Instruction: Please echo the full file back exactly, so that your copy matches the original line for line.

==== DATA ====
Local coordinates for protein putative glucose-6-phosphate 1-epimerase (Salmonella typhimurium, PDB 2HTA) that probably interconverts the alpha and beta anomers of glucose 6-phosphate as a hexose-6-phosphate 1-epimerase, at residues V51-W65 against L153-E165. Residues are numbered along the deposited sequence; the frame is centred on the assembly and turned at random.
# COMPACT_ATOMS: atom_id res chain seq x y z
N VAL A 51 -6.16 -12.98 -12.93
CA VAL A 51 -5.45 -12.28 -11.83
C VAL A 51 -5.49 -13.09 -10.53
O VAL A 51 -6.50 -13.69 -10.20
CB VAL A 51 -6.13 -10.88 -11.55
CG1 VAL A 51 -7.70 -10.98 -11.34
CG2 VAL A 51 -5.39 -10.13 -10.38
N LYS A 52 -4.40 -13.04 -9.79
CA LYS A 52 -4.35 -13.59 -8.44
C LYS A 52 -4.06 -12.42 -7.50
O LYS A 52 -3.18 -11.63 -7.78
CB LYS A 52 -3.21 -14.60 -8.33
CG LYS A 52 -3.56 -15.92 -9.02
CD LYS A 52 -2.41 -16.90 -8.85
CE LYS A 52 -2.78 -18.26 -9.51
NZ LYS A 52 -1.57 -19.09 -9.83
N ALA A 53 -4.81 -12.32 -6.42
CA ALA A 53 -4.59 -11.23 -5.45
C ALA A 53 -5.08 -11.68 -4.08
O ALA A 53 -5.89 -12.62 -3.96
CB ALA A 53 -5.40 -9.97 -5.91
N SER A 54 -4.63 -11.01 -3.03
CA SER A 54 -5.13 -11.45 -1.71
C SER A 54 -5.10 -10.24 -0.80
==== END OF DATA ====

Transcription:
Local coordinates for protein putative glucose-6-phosphate 1-epimerase (Salmonella typhimurium, PDB 2HTA) that probably interconverts the alpha and beta anomers of glucose 6-phosphate as a hexose-6-phosphate 1-epimerase, at residues V51-W65 against L153-E165. Residues are numbered along the deposited sequence; the frame is centred on the assembly and turned at random.
# COMPACT_ATOMS: atom_id res chain seq x y z
N VAL A 51 -6.16 -12.98 -12.93
CA VAL A 51 -5.45 -12.28 -11.83
C VAL A 51 -5.49 -13.09 -10.53
O VAL A 51 -6.50 -13.69 -10.20
CB VAL A 51 -6.13 -10.88 -11.55
CG1 VAL A 51 -7.70 -10.98 -11.34
CG2 VAL A 51 -5.39 -10.13 -10.38
N LYS A 52 -4.40 -13.04 -9.79
CA LYS A 52 -4.35 -13.59 -8.44
C LYS A 52 -4.06 -12.42 -7.50
O LYS A 52 -3.18 -11.63 -7.78
CB LYS A 52 -3.21 -14.60 -8.33
CG LYS A 52 -3.56 -15.92 -9.02
CD LYS A 52 -2.41 -16.90 -8.85
CE LYS A 52 -2.78 -18.26 -9.51
NZ LYS A 52 -1.57 -19.09 -9.83
N ALA A 53 -4.81 -12.32 -6.42
CA ALA A 53 -4.59 -11.23 -5.45
C ALA A 53 -5.08 -11.68 -4.08
O ALA A 53 -5.89 -12.62 -3.96
CB ALA A 53 -5.40 -9.97 -5.91
N SER A 54 -4.63 -11.01 -3.03
CA SER A 54 -5.13 -11.45 -1.71
C SER A 54 -5.10 -10.24 -0.80